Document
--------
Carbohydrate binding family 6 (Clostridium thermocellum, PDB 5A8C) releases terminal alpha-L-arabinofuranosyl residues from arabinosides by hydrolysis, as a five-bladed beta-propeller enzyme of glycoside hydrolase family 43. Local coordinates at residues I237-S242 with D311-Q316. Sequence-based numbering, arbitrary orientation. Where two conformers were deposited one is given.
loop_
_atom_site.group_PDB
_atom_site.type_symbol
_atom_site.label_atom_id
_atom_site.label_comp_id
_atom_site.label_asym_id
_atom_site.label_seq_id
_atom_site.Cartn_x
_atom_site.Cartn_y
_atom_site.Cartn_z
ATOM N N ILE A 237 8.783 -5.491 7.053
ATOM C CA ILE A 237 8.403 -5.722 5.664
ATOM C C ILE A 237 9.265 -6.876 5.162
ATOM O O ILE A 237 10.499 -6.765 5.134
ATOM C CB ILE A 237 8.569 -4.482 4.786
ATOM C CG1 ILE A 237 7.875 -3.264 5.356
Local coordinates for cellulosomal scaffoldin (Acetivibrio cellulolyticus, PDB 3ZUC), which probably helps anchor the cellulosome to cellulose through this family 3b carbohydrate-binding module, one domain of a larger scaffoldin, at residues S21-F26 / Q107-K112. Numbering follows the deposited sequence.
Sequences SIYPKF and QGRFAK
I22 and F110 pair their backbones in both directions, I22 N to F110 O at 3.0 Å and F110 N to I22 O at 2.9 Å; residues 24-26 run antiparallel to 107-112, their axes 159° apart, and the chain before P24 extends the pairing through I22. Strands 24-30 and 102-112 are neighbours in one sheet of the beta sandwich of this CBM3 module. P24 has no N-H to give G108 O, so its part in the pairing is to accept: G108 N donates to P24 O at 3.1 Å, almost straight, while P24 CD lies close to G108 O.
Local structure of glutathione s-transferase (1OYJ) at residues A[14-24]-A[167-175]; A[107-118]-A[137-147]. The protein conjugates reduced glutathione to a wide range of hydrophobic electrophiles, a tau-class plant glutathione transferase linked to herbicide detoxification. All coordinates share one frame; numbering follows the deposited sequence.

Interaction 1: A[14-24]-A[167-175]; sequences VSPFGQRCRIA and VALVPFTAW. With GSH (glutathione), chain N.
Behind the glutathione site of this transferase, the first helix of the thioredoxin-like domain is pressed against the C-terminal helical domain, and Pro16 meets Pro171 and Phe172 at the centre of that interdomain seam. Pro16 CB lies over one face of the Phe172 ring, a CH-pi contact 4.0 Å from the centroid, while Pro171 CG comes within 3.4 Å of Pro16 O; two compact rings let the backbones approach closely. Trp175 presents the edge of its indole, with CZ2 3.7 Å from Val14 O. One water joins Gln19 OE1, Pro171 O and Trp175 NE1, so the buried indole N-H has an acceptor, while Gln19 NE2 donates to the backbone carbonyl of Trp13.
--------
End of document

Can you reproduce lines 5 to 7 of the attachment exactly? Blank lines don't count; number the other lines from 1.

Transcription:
_atom_site.label_atom_id
_atom_site.label_comp_id
_atom_site.label_asym_id